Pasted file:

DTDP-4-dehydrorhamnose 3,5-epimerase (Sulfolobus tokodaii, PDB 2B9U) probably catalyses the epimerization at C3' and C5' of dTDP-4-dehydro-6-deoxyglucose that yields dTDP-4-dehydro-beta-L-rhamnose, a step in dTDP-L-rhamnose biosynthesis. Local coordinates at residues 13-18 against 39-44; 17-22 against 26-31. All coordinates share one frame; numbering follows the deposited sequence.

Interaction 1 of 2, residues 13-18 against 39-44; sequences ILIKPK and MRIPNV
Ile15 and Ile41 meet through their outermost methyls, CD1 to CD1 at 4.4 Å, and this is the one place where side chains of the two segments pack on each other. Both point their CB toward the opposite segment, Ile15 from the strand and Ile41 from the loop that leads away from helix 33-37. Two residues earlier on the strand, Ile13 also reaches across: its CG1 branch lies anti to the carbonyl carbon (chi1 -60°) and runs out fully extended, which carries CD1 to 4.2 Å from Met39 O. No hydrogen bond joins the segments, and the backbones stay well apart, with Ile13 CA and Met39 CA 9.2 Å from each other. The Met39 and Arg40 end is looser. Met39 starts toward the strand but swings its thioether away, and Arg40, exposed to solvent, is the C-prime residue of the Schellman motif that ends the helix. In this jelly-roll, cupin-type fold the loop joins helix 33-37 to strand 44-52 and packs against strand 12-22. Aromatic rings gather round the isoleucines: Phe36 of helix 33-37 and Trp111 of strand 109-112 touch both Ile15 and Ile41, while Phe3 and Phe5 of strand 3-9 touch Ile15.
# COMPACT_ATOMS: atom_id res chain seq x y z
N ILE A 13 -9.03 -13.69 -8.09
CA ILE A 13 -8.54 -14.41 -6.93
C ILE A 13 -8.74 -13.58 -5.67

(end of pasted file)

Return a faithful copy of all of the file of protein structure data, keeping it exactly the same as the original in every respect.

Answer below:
DTDP-4-dehydrorhamnose 3,5-epimerase (Sulfolobus tokodaii, PDB 2B9U) probably catalyses the epimerization at C3' and C5' of dTDP-4-dehydro-6-deoxyglucose that yields dTDP-4-dehydro-beta-L-rhamnose, a step in dTDP-L-rhamnose biosynthesis. Local coordinates at residues 13-18 against 39-44; 17-22 against 26-31. All coordinates share one frame; numbering follows the deposited sequence.

Interaction 1 of 2, residues 13-18 against 39-44; sequences ILIKPK and MRIPNV
Ile15 and Ile41 meet through their outermost methyls, CD1 to CD1 at 4.4 Å, and this is the one place where side chains of the two segments pack on each other. Both point their CB toward the opposite segment, Ile15 from the strand and Ile41 from the loop that leads away from helix 33-37. Two residues earlier on the strand, Ile13 also reaches across: its CG1 branch lies anti to the carbonyl carbon (chi1 -60°) and runs out fully extended, which carries CD1 to 4.2 Å from Met39 O. No hydrogen bond joins the segments, and the backbones stay well apart, with Ile13 CA and Met39 CA 9.2 Å from each other. The Met39 and Arg40 end is looser. Met39 starts toward the strand but swings its thioether away, and Arg40, exposed to solvent, is the C-prime residue of the Schellman motif that ends the helix. In this jelly-roll, cupin-type fold the loop joins helix 33-37 to strand 44-52 and packs against strand 12-22. Aromatic rings gather round the isoleucines: Phe36 of helix 33-37 and Trp111 of strand 109-112 touch both Ile15 and Ile41, while Phe3 and Phe5 of strand 3-9 touch Ile15.
# COMPACT_ATOMS: atom_id res chain seq x y z
N ILE A 13 -9.03 -13.69 -8.09
CA ILE A 13 -8.54 -14.41 -6.93
C ILE A 13 -8.74 -13.58 -5.67